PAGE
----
To realise our true nature is not about being spiritual. It’s about being happy. Not the happiness that shakes and crumbles at the least twist of life’s circumstances. Happiness is not meant to be so fragile. And it is not something that you have to attain, or perform. You are not meant to work for that which is your inborn due and essence. Happiness is when you cannot even form or comprehend the concept of unhappiness. It is the distinguishing trait of being.

This understanding is not about being spiritual. It’s about being wholly a human being — inhabiting this whole experience while staying rooted in your true essence as awareness. There is immense delight in being awareness through your whole body and mind. Don’t leave your human experience at the door of consciousness anymore that you should leave consciousness at the door of your human experience. Include your humanness in your understanding.

To recognise our real identity is not about being spiritual. It’s about being in a world. Feeling what a world is — its golden nature — its sacredness — its dazzling presence. Having a world as our own being. Don’t think that you cannot know it through its essence. Knowing the world is like knowing yourself. And that will make you equip the world with ravishing beauty. The world is not about an outside. It is all inside yourself, curling itself into your own being.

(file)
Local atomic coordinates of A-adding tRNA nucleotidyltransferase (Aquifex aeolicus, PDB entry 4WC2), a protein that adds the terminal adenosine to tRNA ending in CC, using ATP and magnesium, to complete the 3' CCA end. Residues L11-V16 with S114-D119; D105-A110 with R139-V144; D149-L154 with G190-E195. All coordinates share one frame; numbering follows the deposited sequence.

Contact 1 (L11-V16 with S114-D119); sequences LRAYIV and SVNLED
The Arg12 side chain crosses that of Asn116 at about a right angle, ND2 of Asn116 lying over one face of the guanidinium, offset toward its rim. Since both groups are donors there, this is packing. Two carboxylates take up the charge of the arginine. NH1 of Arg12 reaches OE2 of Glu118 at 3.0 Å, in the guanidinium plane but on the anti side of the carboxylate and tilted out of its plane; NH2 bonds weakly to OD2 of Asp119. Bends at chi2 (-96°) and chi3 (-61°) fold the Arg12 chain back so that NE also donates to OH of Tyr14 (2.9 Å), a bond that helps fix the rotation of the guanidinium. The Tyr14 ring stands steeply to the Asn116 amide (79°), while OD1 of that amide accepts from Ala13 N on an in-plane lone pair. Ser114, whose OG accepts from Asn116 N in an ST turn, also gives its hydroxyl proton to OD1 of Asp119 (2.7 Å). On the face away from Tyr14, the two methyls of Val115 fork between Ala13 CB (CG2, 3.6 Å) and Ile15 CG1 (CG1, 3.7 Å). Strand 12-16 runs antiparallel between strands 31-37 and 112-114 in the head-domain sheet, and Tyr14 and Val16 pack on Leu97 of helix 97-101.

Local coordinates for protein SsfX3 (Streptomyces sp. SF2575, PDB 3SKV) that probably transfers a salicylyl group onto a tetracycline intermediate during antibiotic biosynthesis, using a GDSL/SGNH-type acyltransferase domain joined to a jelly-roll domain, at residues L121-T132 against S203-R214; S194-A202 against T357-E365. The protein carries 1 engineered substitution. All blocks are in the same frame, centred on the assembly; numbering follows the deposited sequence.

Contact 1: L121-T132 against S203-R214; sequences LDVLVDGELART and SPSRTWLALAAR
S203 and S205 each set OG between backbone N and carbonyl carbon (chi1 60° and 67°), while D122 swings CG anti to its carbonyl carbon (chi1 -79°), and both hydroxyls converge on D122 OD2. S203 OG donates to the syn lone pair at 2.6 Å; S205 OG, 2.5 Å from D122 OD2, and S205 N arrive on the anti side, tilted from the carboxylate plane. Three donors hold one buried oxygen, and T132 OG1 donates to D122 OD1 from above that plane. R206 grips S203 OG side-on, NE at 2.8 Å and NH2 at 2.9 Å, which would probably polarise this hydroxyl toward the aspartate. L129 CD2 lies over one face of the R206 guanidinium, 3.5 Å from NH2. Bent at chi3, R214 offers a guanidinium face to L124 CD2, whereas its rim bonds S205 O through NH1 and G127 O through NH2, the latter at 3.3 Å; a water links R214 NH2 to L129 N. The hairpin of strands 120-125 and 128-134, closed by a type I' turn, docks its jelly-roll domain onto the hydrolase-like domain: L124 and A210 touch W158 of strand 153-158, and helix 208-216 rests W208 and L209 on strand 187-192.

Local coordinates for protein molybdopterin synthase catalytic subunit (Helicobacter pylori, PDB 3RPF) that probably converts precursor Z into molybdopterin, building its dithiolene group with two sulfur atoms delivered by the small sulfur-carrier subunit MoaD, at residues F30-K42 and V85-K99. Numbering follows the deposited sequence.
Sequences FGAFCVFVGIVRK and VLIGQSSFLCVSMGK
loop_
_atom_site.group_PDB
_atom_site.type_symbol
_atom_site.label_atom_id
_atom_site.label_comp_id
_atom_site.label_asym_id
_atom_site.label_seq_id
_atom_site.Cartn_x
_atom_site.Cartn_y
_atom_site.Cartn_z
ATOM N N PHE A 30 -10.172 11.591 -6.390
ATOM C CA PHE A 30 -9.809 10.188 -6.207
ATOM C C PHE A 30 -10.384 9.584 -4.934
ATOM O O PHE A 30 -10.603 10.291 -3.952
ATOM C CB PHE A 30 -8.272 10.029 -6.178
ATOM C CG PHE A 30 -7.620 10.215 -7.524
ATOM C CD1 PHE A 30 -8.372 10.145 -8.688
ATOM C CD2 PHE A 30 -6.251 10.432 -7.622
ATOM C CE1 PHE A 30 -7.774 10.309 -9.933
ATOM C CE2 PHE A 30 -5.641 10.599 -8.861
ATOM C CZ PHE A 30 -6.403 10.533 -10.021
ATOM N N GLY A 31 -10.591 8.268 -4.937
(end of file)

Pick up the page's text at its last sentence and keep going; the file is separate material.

I don’t want to be spiritual, or special, or humble. I want to be so fully being that I cannot even formulate such ideas. I want to be so fully myself that I cannot even know the meaning of these words. And I don’t want to be perfect. I want to be soft and malleable, and utterly vulnerable. Not fragile or brittle, but open to every passing feeling, to every hue inherent in living. This is how life shows its greatness. This is how you are truly grateful for being human.

I don’t want to have the identity of being spiritual. I want to have no contours where I can be fixed and localised. I don’t want to be anything that can be bumped into, and get hurt or scarred. I want to be being only being, to leave no room for an other, or for a difference. Why should I define myself? To be truly living is to be undefinable. And to be without objective identity is to belong in everything and in everyone. This is the true meaning of love.

I don’t quite fancy being tagged as spiritual. Being spiritual is only a nice word for everything in myself that cannot quite let go and espouse the pure essence of being. These are the leftovers on the failed path of being one with my essential being. I don’t want to be spiritual any more that I want my true nature to be identified with being French, or being this or that. I want to be what I ought to be when every form of control is seen detrimental and abandoned.

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Text by Alain Joly

Painting by J. M. W. Turner (1775-1851)

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Website:
J. M. W. Turner (Wikipedia)